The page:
Mafia III: Definitive Edition Review | Not So Definitive

Mafia III: Definitive Edition Review

As someone who has a lot of games in their backlog, I try to pick my next game in relation to upcoming anniversaries or releases. If a game on my list is approaching its one, five, or ten-year anniversary I am more likely to play it next. The same goes for if a new entry in a game series is about to release. I missed my chance to review Mafia III back in September of last year when Mafia: Definitive Edition was released. But as I saw the one-year release anniversary for Mafia III: Definitive Edition approach, I couldn't miss the chance again. However, as I booted up Mafia III and read the opening disclaimer from Hangar 13 which warns of the harsh reality which it depicts, I realized that the game was perhaps more relevant today than ever before.

Mafia III centers around Lincoln Clay, a black Vietnam War veteran who comes home to have his life turned upside down. After recovering from a near-death injury, he vows to dismantle and destroy the Italian Mob and take over the city of New Bordeaux in the process. Although New Bordeaux isn't a real city, its imitation of 60s America is intensely accurate. Full of instant classic songs on the radio, cops turning a blind eye to crime in black neighborhoods, and white people throwing out the N-word like it's their mother's maiden name. The presentation of Mafia III's narrative is incredibly effective. Lincoln's story is stung together with documentary footage which is mostly CGI cutscenes made to look real but some of it is genuine archival footage from the era. Mafia III also has some fantastic performances with Alex Hernandez (Lincoln Clay), Gordon Greene (Father James), and Rick Pasqualone (Vito Scaletta) being my personal favorites. The voice cast's work is a big part of why the narrative is as engaging as it is. However, with a campaign that takes roughly 25 hours to beat, there are times where the game starts to drag. This is mainly due to the fact that Mafia III is significantly longer than its predecessors and the length doesn't always feel warranted. But Mafia III always managed to reclaim my attention before it wandered too far off. 

Mafia III: Definitive Edition Review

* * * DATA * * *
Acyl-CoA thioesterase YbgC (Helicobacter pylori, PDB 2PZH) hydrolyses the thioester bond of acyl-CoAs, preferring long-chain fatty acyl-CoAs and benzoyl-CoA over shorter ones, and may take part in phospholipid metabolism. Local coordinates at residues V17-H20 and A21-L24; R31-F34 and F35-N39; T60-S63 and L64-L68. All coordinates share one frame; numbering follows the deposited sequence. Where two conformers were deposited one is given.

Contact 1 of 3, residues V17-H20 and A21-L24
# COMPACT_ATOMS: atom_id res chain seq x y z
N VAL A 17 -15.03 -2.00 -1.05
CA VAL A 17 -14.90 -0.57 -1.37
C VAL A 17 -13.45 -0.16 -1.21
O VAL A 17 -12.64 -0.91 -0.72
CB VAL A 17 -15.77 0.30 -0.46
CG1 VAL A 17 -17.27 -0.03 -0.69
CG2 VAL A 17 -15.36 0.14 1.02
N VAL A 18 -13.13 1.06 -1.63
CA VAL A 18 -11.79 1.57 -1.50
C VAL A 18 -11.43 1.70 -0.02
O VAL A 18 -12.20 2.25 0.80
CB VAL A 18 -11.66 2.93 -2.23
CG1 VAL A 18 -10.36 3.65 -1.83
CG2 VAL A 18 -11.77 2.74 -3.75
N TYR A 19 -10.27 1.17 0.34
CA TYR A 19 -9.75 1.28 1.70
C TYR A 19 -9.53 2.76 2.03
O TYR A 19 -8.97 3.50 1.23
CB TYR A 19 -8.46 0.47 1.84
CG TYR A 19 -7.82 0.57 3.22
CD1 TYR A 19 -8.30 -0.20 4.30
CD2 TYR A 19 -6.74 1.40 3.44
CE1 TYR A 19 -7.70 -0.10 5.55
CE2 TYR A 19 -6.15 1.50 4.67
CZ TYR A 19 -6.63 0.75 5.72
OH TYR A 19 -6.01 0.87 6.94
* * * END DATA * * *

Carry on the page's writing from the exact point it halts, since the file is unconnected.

How much you enjoy Mafia III will depend on if you like its gameplay loop. After the first few missions, the game pretty much repeats the same mission structure as Lincoln Clay takes on on one district after another to bring down the Italian Mob. For me, it was good. I enjoyed the familiar gunplay and controls that are now commonplace in these sort of open-world games, and though I wasn't a huge fan of driving at first, once I switched to simulation style in settings I enjoyed it significantly more. The game does add in small extra features, like slow motion during gunfights as well as the ability to slide across the hood of a car when you run at it, but, having recently played Sleeping Dogs: Definitive Edition, the gameplay, especially in the melee sections, in Mafia III didn't have that much personality or variety.

There is also some overlap between gameplay and story, the biggest example of that being how you manage your startup mob. Once you progress enough in the story you will have three people under you that run the business while you are on your revenge path. With each racquet you bring down you must assign it to one of the three, and this will, in turn, give you a new or increased income and gameplay enhancing perk. However, you have to think through your decisions because favoring one or two members will leave the third feeling offended and that could lead to negative outcomes down the line. These sort of gameplay mechanics do a great job at merging the story and the gameplay resulting in a more immersive experience. Unfortunately, even with such mechanics, Mafia III doesn't let you step into the shoes of Lincoln Clay for too long before it yanks you right out.